April 6, 2006
Contact: Tom Capezzuto
Phone: (973) 972-3000
UMDNJ Researcher Says Hypertension Drug May Prevent
Deadly Aortic Aneurysms in Those with Marfan Syndrome
- Study Published in April 7 Issue of Science Magazine -
A drug that is used to control hypertension may also prevent deadly aortic aneurysms in those stricken with Marfan syndrome, says a researcher at the UMDNJ Robert Wood Johnson Medical School.
The data was compiled from a study led by Dr. Harry C. Dietz at the Johns Hopkins, and a team of researchers that included Dr. Francesco Ramirez of the UMDNJ Robert Wood Johnson Medical School in New Brunswick. The treatment involved mice that were administered Losartan, an FDA approved drug that controls hypertension.
The results showed that the drug may prevent aortic dissection, or aneurysms, the primary cause of death in those who have Marfan syndrome, said Dr. Ramirez, director of the Child Health Institute of New Jersey. The institute is dedicated to the study of congenital abnormalities and development disabilities.
"The study results suggest Losartan works by attacking secondary consequences of the genetic defect traced to Marfan syndrome," Dr. Ramirez said. "Since the condition is both progressive and degenerative in those who have this disorder, Losartan may be a breakthrough treatment that may prevent many sudden deaths."
The study is published in the April 7 issue of Science Magazine.
Marfan syndrome is a genetic connective tissue disorder that affects about 100,000 people in the United States. It is characterized by excessive height, abnormally long and slender fingers and toes, flat feet, partial dislocation of the lenses of the eyes, and aortic dissection. Aortic dissection is a swelling in the walls of the aorta caused by a muscular coat that may rupture or compress blood vessels leading from the aorta.
"It is believed that the fragile connective tissue abnormality associated with Marfan syndrome triggers the progression of vascular disease in those who have it, and often results in the development of aortic aneurysms," Dr. Ramirez said. "In most instances, there are no obvious outward warnings of these fatal aortic aneurysms, which often occur in those who are young and athletic. It is a silent killer."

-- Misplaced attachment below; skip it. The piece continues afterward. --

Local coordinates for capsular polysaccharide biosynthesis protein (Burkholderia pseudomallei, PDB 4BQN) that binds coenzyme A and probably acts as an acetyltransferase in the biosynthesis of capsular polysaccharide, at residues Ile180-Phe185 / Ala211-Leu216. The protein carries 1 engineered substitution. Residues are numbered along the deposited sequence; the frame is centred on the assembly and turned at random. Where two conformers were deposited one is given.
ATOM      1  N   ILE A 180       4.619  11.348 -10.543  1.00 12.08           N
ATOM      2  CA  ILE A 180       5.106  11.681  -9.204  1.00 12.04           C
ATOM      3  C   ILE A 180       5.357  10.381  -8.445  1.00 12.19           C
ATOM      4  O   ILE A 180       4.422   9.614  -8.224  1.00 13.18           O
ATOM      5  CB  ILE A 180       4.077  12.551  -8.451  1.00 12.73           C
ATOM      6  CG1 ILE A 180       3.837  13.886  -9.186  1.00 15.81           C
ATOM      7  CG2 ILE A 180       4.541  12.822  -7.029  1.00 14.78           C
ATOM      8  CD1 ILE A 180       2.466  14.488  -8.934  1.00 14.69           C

The study was sponsored by a National Institutes of Health program project grant that also includes investigators at the New York University School of Medicine and the Shriners Hospital for Children in Portland, Oregon.
Dr. Ramirez noted that clinical studies are needed in human patients to gauge the overall effectiveness of Losartan in controlling the development and progression of aortic dissection. Those diagnosed with Marfan syndrome need to be monitored by physicians throughout their lives, and also may experience deterioration of muscles, joints and bones and dislocated eye lenses that can lead to blindness.
To arrange an interview with Dr. Ramirez, call Tom Capezzuto at (973) 972 7273.
UMDNJ is the nation’s largest free standing public health sciences university with more than 5,500 students attending the state’s three medical schools, its only dental school, a graduate school of biomedical sciences, a school of health related professions, a school of nursing and its only school of public health, on five campuses. Last year, there were more than two million patient visits to UMDNJ facilities and faculty on campuses in Newark, New Brunswick/Piscataway, Scotch Plains, Camden and Stratford. UMDNJ operates University Hospital, a Level 1 Trauma Center in Newark, and University Behavioral HealthCare, a mental health and addiction services network.